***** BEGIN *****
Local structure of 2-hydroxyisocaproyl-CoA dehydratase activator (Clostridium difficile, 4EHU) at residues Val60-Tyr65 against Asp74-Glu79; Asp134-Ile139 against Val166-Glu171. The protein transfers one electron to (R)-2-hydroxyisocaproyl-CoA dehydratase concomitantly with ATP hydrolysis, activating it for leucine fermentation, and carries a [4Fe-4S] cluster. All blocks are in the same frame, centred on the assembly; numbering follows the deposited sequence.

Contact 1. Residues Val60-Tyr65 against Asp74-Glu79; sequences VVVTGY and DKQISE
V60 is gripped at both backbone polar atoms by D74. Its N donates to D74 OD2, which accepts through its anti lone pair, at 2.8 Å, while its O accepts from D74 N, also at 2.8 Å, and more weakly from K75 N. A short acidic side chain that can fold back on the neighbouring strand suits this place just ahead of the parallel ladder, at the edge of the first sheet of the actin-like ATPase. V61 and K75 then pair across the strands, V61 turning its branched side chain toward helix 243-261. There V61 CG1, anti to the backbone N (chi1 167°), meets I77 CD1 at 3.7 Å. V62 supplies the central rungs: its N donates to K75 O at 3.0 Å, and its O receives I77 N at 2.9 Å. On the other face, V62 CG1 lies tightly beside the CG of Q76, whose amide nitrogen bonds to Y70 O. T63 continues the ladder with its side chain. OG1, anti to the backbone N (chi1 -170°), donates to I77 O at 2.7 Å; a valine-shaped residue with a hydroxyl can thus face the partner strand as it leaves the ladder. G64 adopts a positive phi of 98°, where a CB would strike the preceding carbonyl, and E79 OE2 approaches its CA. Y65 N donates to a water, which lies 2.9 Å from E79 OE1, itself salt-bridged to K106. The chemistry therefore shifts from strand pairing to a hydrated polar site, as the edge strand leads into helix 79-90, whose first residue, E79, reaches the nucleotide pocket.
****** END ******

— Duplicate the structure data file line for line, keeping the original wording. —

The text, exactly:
Local structure of 2-hydroxyisocaproyl-CoA dehydratase activator (Clostridium difficile, 4EHU) at residues Val60-Tyr65 against Asp74-Glu79; Asp134-Ile139 against Val166-Glu171. The protein transfers one electron to (R)-2-hydroxyisocaproyl-CoA dehydratase concomitantly with ATP hydrolysis, activating it for leucine fermentation, and carries a [4Fe-4S] cluster. All blocks are in the same frame, centred on the assembly; numbering follows the deposited sequence.

Contact 1. Residues Val60-Tyr65 against Asp74-Glu79; sequences VVVTGY and DKQISE
V60 is gripped at both backbone polar atoms by D74. Its N donates to D74 OD2, which accepts through its anti lone pair, at 2.8 Å, while its O accepts from D74 N, also at 2.8 Å, and more weakly from K75 N. A short acidic side chain that can fold back on the neighbouring strand suits this place just ahead of the parallel ladder, at the edge of the first sheet of the actin-like ATPase. V61 and K75 then pair across the strands, V61 turning its branched side chain toward helix 243-261. There V61 CG1, anti to the backbone N (chi1 167°), meets I77 CD1 at 3.7 Å. V62 supplies the central rungs: its N donates to K75 O at 3.0 Å, and its O receives I77 N at 2.9 Å. On the other face, V62 CG1 lies tightly beside the CG of Q76, whose amide nitrogen bonds to Y70 O. T63 continues the ladder with its side chain. OG1, anti to the backbone N (chi1 -170°), donates to I77 O at 2.7 Å; a valine-shaped residue with a hydroxyl can thus face the partner strand as it leaves the ladder. G64 adopts a positive phi of 98°, where a CB would strike the preceding carbonyl, and E79 OE2 approaches its CA. Y65 N donates to a water, which lies 2.9 Å from E79 OE1, itself salt-bridged to K106. The chemistry therefore shifts from strand pairing to a hydrated polar site, as the edge strand leads into helix 79-90, whose first residue, E79, reaches the nucleotide pocket.